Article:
Compassion, in order to be true, must extend to those with whom we disagree and to those with whom we have difficulty finding common identity. This is compassion’s redemptive and healing power. How can we do this? Here we come back to interconnectedness. We must see that we are interconnected in our common challenge of wanting peace and security, and in a larger sense, we are all interconnected in the human condition. It is this larger sense of compassion, the true desire to communicate with, understand and help people of differing viewpoints and cultural identities that we must cultivate if we want true peace and stability.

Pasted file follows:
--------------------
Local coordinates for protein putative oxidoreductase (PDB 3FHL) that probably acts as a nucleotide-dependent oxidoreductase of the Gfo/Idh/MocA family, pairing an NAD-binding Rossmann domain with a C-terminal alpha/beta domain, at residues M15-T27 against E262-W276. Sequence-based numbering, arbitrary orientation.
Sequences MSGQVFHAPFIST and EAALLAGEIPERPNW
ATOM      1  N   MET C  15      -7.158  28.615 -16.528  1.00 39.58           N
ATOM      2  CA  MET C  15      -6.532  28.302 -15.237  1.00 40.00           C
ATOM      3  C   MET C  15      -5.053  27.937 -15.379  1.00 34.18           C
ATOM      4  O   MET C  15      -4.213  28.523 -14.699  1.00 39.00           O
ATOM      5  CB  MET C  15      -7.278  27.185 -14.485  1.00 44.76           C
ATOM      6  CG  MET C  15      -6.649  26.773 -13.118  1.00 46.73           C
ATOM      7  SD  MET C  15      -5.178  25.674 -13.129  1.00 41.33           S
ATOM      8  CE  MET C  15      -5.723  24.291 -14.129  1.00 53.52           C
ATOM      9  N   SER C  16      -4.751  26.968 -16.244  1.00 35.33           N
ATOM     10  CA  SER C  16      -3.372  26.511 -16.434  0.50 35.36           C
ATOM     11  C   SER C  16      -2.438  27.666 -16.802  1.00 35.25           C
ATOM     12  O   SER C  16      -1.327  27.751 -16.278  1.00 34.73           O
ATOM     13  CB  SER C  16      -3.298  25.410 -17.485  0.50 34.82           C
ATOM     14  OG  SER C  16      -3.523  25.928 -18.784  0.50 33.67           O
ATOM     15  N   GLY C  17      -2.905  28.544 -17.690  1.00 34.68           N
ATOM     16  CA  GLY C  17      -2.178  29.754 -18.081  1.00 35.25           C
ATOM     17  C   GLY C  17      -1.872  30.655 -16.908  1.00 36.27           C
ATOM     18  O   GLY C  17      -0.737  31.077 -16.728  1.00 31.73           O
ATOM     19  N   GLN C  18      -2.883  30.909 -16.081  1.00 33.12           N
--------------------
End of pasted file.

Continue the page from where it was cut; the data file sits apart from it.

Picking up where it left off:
We are all human beings who strive for happiness and who seek to avoid suffering. Are we not? It is belief systems about the means and social structures for achieving happiness and whether all deserve to be included that separate us. We are conditioned by our cultures telling us for thousands of years to believe in separating lines of wealth and class and race and gender and philosophies and religions, emphasizing differences among us, telling us of differing rights to dignity and access for this or that group to the society’s fruits. It seems we lack the emotional identification necessary for compassion toward the full spectrum of humanity, all of whom are caught in differing belief systems.